Start-ups: Disruption anyone?
Special needs, nimble solutions
Tech start-ups’ DNA is disruption.
A disruptive technology is one that displaces an established (read OLD) technology, shakes up an (often brick and mortar) industry or invents a product that launches a whole new industry.
Entrepreneurs, especially Millennials, often place a high premium on wanting everything they do (and how they do it) to be disruptive. And much of it is and should be.
Disruptive communications? Really?
Millennials sometimes comment their generation, the inventors behind these paradigm shifts, masters these new ways of working and doing business and they need seasoned professionals like a fish needs a bicycle. Or some such. The digital revolution has triggered a cultural one. Even the most established Fortune 500s have had to get on the bandwagon to survive and stay competitive (their specific challenge being the environment is changing faster than their ability to transform themselves). Each generation brings to the table what the others cannot.
When it comes to communications, though, and all the more cross-cultural communications, we are talking about PEOPLE.
PEOPLE can be your customers or clients; your business angels; the journalist who’ll write you a great plug in Slate, Inc., and a host of other publications around the globe; your followers and influencers on social media; or your stakeholders and shareholders when you get out of your parents’ garage and build a tech campus in some sunny part of the world.
You need to sway, convince, seduce, and build trust with each of these audiences for your start-up to be successful.
Folks, that hasn’t changed. In fact, people skills — moreover intercultural people skills — have become even more essential in these virtual (and oft collaborative) economies and in a competitive global environment ruled by instant and perpetual communications.
Disruptive means, indeed
YES! The tools have changed, the tactics have evolved, and most of all speed has revolutionized how infocomms spread. If anything, while strategy fundamentals and business goals have remained constants, communications have become riskier because of the Speed of Things.
And if you are successful, your disruptive technology will become at some point familiar to everyone (even if they are not users) as have e-mail, the Web, Twitter, smartphones, smartwatches and MOOCs– no longer disruptive, but established — gasp, common place in this new world.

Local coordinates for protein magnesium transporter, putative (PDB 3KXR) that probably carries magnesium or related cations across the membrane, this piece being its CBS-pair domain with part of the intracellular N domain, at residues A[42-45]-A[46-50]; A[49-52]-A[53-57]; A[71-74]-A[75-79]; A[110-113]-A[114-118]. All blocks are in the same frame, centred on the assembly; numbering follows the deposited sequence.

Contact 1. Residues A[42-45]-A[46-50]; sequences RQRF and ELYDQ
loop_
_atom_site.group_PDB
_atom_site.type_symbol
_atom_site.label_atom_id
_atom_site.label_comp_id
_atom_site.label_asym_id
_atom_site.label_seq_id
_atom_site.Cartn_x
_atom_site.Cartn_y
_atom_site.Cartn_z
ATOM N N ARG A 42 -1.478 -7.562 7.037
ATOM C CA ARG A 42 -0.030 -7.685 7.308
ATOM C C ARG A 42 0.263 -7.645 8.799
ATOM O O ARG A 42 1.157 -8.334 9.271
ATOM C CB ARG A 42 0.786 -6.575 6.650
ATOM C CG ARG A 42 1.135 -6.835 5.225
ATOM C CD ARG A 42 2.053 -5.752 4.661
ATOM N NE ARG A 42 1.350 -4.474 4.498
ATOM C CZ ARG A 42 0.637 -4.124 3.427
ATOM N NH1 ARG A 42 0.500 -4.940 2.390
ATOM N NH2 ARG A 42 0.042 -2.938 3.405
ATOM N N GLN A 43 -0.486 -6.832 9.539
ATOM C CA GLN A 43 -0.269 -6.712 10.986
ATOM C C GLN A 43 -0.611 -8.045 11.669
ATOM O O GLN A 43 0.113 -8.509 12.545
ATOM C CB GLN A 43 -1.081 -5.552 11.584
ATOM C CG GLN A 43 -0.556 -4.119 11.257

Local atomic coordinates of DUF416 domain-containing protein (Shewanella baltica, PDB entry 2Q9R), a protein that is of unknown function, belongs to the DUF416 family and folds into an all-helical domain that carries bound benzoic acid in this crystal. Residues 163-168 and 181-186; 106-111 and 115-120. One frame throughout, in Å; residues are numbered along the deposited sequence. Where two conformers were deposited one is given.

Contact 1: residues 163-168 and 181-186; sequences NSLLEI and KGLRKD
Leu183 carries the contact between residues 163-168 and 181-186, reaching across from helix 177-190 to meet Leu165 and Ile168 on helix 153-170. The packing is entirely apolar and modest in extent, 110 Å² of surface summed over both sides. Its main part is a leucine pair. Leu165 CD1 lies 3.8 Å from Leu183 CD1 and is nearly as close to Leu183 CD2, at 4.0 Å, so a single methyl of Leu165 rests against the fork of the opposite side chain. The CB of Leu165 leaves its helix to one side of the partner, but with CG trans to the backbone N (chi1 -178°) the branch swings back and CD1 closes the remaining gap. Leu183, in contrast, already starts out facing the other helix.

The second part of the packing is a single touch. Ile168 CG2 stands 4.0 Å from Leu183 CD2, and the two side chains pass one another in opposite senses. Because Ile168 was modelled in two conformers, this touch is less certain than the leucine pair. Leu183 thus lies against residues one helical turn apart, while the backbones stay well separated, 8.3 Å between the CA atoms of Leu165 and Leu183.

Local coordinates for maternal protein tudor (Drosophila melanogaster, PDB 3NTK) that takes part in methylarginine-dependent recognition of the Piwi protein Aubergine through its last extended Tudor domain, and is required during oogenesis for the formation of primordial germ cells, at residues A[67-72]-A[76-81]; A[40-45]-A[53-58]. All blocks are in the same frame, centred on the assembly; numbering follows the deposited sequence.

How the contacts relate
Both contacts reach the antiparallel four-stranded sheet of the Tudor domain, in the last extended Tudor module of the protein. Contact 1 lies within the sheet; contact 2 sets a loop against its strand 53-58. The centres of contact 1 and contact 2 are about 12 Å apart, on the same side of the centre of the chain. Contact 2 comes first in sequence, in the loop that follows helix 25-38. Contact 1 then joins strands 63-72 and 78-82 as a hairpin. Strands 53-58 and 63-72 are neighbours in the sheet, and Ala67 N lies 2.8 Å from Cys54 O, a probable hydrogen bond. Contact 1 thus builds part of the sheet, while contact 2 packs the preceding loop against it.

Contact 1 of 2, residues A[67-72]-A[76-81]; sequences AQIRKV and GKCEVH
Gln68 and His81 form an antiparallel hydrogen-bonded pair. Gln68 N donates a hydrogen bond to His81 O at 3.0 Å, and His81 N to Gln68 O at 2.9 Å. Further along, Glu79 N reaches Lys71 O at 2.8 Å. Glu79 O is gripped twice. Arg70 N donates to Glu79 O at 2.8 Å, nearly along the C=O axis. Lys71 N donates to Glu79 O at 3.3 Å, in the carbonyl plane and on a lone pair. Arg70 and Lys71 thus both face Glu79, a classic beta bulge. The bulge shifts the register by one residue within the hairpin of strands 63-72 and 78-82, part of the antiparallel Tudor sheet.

The right fit: what I offer
- Shared values of digital nomads for whom quality of life and meaningful, socially-responsible work are indivisible
- A BIG toolbox to leverage the right means for the right purpose
- Seamlessly bilingual/multicultural expertise to get you off the ground worldwide
- Intercultural EQ that only comes with on-the-ground experience and perspective
- Passion, creativity and an early-adopter mentality
As a start-up, you probably face two challenges.
First, you have a variety of communication needs, each in appetizer-size portions. Since it would be OTT to hire a profile to fit each of these requirements, the DIY spirit rules.
And that’s where your second challenge comes in. You’re brilliant programmers and engineers with confidence to spare. Yet some business functions, from accounting to legal to strategic communications, are not your area of expertise. The strength of a start-up team that rocks comes with putting the right person in the right place. Fast Company names the 6 people you need on your start-up team. I can’t code an app if my life depended on it, you can’t become a seasoned intercultural communications expert overnight.
I’ll work with you on site and remotely to:
- Craft your story
- Structure your international communications strategy
- Build the channels to promote your start-up and its products
- Develop your company’s voice, values and brands
- Create bilingual content (need I mention how essential content marketing is?)
- Coach you to prepare and deliver winning pitches and presentations
- Launch your start-up in the US
- And more
We can collaborate on a project basis, a longer-term retainer contract, a part-time hire, or – if your business plan is appropriate – with a percentage of revenues scheme. Or a combination of options.
Some young companies I’ve worked in
various capacities I can mention: